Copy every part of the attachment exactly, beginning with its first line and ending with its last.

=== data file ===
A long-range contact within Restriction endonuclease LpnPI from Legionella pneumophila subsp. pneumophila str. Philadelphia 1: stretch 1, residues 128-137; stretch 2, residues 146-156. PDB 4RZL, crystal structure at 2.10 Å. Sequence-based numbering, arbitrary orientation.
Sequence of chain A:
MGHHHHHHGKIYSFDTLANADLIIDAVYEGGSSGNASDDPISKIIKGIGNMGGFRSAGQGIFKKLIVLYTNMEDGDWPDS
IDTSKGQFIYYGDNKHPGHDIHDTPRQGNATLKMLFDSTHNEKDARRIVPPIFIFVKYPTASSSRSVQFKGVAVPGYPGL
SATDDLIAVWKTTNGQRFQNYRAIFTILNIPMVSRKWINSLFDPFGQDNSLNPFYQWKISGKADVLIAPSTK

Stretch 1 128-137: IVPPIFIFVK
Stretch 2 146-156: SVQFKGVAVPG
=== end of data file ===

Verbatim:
A long-range contact within Restriction endonuclease LpnPI from Legionella pneumophila subsp. pneumophila str. Philadelphia 1: stretch 1, residues 128-137; stretch 2, residues 146-156. PDB 4RZL, crystal structure at 2.10 Å. Sequence-based numbering, arbitrary orientation.
Sequence of chain A:
MGHHHHHHGKIYSFDTLANADLIIDAVYEGGSSGNASDDPISKIIKGIGNMGGFRSAGQGIFKKLIVLYTNMEDGDWPDS
IDTSKGQFIYYGDNKHPGHDIHDTPRQGNATLKMLFDSTHNEKDARRIVPPIFIFVKYPTASSSRSVQFKGVAVPGYPGL
SATDDLIAVWKTTNGQRFQNYRAIFTILNIPMVSRKWINSLFDPFGQDNSLNPFYQWKISGKADVLIAPSTK

Stretch 1 128-137: IVPPIFIFVK
Stretch 2 146-156: SVQFKGVAVPG